Friday, June 21, 2019

The Need for Clinical Trial Navigators - The New York Times

Since a Phase I trial has prolonged my life for almost seven years, I find it perplexing that fewer than 5 percent of adult American cancer patients enroll in clinical studies. Why do so few people — with various stages and types of cancer — participate in research that can improve care?

One obstacle may be the baffling scaffolding scientists erect around their studies. For example, cancer is a disease of aging, but many clinical trials on cancer drugs exclude older people from participating.

One study, in The Journal of Clinical Oncology, found that older patients "are underrepresented in cancer clinical trials relative to their disease burden."

In another study on the exclusion of large segments of cancer populations, published last year in The Oncologist, researchers argued that "the criteria for participation in some clinical trials may be overly restrictive and limit enrollment."

But the problem of low enrollment is often attributed to patient resistance. The reluctance of some patients makes perfect sense to me. Fear about unforeseen side effects escalates when consent forms, like the ones I signed, state that a new regimen cannot cure but might kill patients.

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Wednesday, June 19, 2019

Rude Surgeons May Have Worse Patient Outcomes : Shots - Health News : NPR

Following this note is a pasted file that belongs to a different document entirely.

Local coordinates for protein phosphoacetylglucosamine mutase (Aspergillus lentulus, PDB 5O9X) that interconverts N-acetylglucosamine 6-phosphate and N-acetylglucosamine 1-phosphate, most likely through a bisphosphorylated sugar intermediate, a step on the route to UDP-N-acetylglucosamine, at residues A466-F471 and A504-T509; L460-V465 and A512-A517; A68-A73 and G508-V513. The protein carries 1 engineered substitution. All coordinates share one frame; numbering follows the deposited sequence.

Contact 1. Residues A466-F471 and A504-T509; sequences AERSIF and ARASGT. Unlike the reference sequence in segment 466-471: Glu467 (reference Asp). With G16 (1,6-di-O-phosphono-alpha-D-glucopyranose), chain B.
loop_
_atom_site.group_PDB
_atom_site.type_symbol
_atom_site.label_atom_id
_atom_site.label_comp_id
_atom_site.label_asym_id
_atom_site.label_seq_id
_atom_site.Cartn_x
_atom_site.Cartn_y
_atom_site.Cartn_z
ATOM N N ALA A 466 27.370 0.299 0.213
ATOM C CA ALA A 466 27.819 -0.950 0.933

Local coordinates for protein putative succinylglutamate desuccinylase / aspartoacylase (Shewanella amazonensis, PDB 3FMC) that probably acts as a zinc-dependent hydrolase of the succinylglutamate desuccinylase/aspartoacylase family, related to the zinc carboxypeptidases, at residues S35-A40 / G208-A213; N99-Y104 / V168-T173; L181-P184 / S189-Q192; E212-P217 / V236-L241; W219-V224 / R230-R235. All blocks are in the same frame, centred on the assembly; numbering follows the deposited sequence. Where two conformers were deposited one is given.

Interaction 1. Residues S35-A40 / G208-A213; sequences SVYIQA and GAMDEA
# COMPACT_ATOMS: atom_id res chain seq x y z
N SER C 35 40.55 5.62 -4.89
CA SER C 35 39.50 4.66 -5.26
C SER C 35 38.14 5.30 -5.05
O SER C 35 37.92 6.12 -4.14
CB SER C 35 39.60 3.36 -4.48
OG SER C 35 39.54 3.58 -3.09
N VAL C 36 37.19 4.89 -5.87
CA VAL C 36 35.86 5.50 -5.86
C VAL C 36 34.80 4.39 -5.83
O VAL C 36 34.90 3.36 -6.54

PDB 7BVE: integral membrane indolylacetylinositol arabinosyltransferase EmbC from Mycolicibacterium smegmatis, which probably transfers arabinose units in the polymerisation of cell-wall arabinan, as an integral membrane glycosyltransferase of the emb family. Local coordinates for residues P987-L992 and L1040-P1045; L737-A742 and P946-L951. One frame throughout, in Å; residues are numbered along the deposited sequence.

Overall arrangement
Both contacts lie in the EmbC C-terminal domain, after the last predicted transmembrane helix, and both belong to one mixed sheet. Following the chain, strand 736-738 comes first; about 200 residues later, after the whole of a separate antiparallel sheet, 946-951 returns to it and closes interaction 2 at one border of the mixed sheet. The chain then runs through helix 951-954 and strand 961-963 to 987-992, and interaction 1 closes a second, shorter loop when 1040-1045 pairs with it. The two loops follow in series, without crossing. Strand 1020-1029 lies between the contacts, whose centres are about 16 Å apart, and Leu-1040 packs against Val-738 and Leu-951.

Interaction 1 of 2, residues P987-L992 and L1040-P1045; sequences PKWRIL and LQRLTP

As a group, surgeons are not well known for their bedside manner. "The stereotype of the abrasive, technically gifted ... surgeon is ubiquitous among members of the public and the medical profession," write the authors of a 2018 article in the AMA Journal of Ethics. While poor manners aren't commonly accepted in most professional circles, representations of surgeons in popular culture often link technical prowess with rude behavior, and some surgeons have even argued that insensitivity can be helpful in such an emotionally strenuous profession.

A study published Wednesday in JAMA Surgery challenges these ideas. The study, which looked at interactions between surgeons and their teams, found that patients of surgeons who behaved unprofessionally around their colleagues tended to have more complications after surgery. Surgeons who model unprofessional behavior can undermine the performance of their teams, the authors write, potentially threatening patients' safety.

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